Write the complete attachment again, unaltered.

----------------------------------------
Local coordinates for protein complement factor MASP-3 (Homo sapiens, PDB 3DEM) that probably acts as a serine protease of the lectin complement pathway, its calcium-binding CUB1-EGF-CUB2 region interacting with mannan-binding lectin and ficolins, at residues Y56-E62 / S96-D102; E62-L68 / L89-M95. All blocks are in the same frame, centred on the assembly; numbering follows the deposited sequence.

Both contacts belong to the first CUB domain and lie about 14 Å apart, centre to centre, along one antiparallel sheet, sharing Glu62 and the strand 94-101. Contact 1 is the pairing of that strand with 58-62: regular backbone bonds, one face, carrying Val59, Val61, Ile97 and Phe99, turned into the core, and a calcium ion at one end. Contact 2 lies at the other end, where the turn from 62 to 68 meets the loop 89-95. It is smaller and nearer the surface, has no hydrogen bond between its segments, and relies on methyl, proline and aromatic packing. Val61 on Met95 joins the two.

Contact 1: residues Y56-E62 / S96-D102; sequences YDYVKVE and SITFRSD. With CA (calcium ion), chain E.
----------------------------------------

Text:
Local coordinates for protein complement factor MASP-3 (Homo sapiens, PDB 3DEM) that probably acts as a serine protease of the lectin complement pathway, its calcium-binding CUB1-EGF-CUB2 region interacting with mannan-binding lectin and ficolins, at residues Y56-E62 / S96-D102; E62-L68 / L89-M95. All blocks are in the same frame, centred on the assembly; numbering follows the deposited sequence.

Both contacts belong to the first CUB domain and lie about 14 Å apart, centre to centre, along one antiparallel sheet, sharing Glu62 and the strand 94-101. Contact 1 is the pairing of that strand with 58-62: regular backbone bonds, one face, carrying Val59, Val61, Ile97 and Phe99, turned into the core, and a calcium ion at one end. Contact 2 lies at the other end, where the turn from 62 to 68 meets the loop 89-95. It is smaller and nearer the surface, has no hydrogen bond between its segments, and relies on methyl, proline and aromatic packing. Val61 on Met95 joins the two.

Contact 1: residues Y56-E62 / S96-D102; sequences YDYVKVE and SITFRSD. With CA (calcium ion), chain E.